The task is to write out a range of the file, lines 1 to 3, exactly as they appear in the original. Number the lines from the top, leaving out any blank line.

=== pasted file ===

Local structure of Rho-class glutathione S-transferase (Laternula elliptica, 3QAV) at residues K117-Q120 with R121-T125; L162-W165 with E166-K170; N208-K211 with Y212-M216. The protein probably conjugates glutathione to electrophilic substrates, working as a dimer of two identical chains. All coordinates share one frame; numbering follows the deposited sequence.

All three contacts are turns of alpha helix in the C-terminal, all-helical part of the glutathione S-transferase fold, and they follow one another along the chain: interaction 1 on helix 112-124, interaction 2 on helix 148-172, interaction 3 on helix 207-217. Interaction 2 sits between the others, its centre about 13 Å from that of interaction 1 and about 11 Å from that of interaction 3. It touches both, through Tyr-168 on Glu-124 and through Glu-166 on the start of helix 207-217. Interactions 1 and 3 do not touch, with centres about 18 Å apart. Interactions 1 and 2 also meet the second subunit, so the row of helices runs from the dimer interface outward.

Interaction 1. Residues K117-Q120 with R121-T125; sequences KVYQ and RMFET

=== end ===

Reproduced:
Local structure of Rho-class glutathione S-transferase (Laternula elliptica, 3QAV) at residues K117-Q120 with R121-T125; L162-W165 with E166-K170; N208-K211 with Y212-M216. The protein probably conjugates glutathione to electrophilic substrates, working as a dimer of two identical chains. All coordinates share one frame; numbering follows the deposited sequence.

All three contacts are turns of alpha helix in the C-terminal, all-helical part of the glutathione S-transferase fold, and they follow one another along the chain: interaction 1 on helix 112-124, interaction 2 on helix 148-172, interaction 3 on helix 207-217. Interaction 2 sits between the others, its centre about 13 Å from that of interaction 1 and about 11 Å from that of interaction 3. It touches both, through Tyr-168 on Glu-124 and through Glu-166 on the start of helix 207-217. Interactions 1 and 3 do not touch, with centres about 18 Å apart. Interactions 1 and 2 also meet the second subunit, so the row of helices runs from the dimer interface outward.

Interaction 1. Residues K117-Q120 with R121-T125; sequences KVYQ and RMFET